1975’s Jaws might not have been Steven Spielberg’s first theatrical film (it was his second; The Sugarland Express, released the previous year, takes that honour), but it most certainly was the first to put him on the map. The story of a resort-town police chief and his battle against a monstrous killer shark, it set the template for the movie blockbuster and kept a huge swath of the public away from their beaches, bays and bathtubs. While nominated, it didn’t swim away with Best Picture; One Flew Over the Cuckoo’s Nest flew away with all the big awards at the 1976 ceremony.
Jaws: The Computer Game was released in 1989 for the Amiga, C64, Atari ST and other systems. Made by developer Intelligent Design, Ltd. and published by Screen 7 Ltd., it is a strange mish-mash of strategy and 2-D platforming. Players take on the role of chief Martin Brody, who circles the island of Amity in his boat The Orca, following reports of shark sightings. He can close beaches to prevent attacks, although keeping them closed too long ticks off Mayor Larry Vaughn and can lead to Brody’s dismissal. Both Hooper and Quint from the movie join Brody on his quest, along with a team of six divers who pilot a submersible vehicle into the depths around Amity. The ultimate goal is to collect pieces of a special gun and a cache of bullets, which when assembled can be used to dispatch the fishy fiend.
Jaws: The Computer Game is actually fun to play. Trying to guess where the shark will go lends a bit of strategy, and the underwater parts are competent if a bit draggy and frustrating at times. The colourful graphics help keep things interesting, along with John Williams’ famous main theme from the movie, which lends tension leading up to the titular fish’s occasional appearances. It’s worth going back into the water for this one.
Here are the rest of the Oscar Week articles on TDE:
For the past two weeks TDE has presented the eight games of the illustrious Epyx Games series, from the 1984 release Summer Games, to California Games II in 1990. All to celebrate the 2014 Winter Olympic Games in Sochi. As they extinguish the Olympic flame in Russia, we present our own closing ceremonies with the Epyx Fail Reel. Falls, flubs and F-Ups from the furious competitions of the Epyx Games series.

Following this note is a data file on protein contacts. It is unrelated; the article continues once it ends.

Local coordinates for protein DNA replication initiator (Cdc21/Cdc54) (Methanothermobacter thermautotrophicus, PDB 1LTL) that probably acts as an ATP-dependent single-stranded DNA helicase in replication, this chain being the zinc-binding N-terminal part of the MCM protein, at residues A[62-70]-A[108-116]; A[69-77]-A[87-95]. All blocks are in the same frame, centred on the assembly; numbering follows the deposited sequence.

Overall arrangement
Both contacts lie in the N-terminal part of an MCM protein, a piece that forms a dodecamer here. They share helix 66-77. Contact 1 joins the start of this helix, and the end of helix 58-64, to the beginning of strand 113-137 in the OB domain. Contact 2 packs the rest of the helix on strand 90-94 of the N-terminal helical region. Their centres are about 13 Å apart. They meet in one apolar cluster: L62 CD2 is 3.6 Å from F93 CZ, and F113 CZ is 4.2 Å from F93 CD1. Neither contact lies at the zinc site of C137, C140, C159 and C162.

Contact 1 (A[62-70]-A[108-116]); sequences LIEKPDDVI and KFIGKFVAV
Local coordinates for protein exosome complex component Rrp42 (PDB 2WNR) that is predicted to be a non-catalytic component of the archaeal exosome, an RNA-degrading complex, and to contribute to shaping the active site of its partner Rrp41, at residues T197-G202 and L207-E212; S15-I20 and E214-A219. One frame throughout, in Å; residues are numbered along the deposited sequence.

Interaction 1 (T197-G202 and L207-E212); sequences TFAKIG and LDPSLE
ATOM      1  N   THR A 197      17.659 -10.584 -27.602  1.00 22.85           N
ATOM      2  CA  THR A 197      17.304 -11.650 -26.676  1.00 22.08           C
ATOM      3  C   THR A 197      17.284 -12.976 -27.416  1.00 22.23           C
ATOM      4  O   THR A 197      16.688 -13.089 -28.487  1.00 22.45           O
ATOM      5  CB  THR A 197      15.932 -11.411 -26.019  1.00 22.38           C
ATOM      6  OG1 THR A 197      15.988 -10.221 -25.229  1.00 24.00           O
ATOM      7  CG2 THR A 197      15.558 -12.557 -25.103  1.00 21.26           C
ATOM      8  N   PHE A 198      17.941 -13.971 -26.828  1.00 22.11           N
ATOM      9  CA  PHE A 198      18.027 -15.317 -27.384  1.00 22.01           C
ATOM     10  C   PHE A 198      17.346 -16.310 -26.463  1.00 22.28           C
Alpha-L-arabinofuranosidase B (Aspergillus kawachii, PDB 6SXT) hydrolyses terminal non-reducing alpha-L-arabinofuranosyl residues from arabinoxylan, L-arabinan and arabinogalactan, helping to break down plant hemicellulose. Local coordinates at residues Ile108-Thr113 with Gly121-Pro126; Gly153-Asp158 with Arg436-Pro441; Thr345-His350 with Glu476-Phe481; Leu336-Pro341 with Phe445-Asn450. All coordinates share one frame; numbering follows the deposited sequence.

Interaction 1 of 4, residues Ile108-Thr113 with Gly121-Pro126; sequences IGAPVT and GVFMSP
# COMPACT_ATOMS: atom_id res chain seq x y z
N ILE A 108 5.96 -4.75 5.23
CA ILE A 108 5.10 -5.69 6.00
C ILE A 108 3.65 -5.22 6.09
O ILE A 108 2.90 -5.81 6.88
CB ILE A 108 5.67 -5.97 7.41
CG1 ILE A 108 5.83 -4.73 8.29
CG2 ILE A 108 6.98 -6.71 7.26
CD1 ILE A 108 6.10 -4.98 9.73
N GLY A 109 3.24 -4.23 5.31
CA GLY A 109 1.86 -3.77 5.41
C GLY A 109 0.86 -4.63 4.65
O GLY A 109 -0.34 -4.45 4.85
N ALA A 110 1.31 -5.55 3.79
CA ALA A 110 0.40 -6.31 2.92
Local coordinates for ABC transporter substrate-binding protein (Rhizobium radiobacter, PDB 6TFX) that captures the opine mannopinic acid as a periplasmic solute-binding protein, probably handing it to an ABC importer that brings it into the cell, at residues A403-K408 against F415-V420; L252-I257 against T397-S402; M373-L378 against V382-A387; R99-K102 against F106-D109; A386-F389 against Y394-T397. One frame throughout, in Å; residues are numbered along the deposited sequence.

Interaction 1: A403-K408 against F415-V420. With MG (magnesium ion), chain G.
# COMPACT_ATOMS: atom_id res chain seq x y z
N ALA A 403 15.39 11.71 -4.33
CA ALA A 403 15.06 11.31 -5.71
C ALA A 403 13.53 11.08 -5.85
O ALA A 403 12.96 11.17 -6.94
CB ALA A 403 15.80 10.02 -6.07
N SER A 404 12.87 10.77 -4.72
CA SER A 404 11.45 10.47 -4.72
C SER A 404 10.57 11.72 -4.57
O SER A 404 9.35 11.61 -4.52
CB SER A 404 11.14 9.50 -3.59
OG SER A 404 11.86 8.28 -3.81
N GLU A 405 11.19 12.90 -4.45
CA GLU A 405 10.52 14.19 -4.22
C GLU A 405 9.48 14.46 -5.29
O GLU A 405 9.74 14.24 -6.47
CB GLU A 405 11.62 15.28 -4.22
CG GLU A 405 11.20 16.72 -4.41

With the thrill of victory, also comes the agony of defeat. A lot of agony.
Our final entry in the Epyx Games series, The Games: Winter Edition was released for the Amiga computer in Olympic year 1988, with the real games held that year in Calgary, Alberta, Canada. You might remember those games as being the setting for the movie Cool Runnings, about the debut of the Jamaican Bobsled team in Olympic competition. Unfortunately, Winter Edition did not include the bobsled, nor Jamaica as a participating country, so players couldn’t recreate the John Candy vehicle. Not even in the Luge. The Epyx Games series did finally get to the big show, however. Winter Edition was an official licensee of the United States Olympic Committee, and therefore was the only game out of the series that contained Olympic branding within. Of course, all use of the Olympic rings imagery had to be accompanied with the USA logo, so the game seemed a tad biased towards the United States.
Along with the Amiga, it also appeared on several other computer platforms, including fierce competitor the Atari ST, as well as the C64, DOS and others. For the Amiga version, the game was made by developer FACS Programming Services, Inc., a subsidiary of Ann Arbor, Michigan-based F.A.C.S. Inc., for Epyx. Programming was handled by Don Sherry, Jonathan Hickey, Larry Ashmun, Alex Popadich and Joy Dorethy. The artist for the project was Mike Snyder. Taking care of the music was Chris Ebert and Chris Grigg.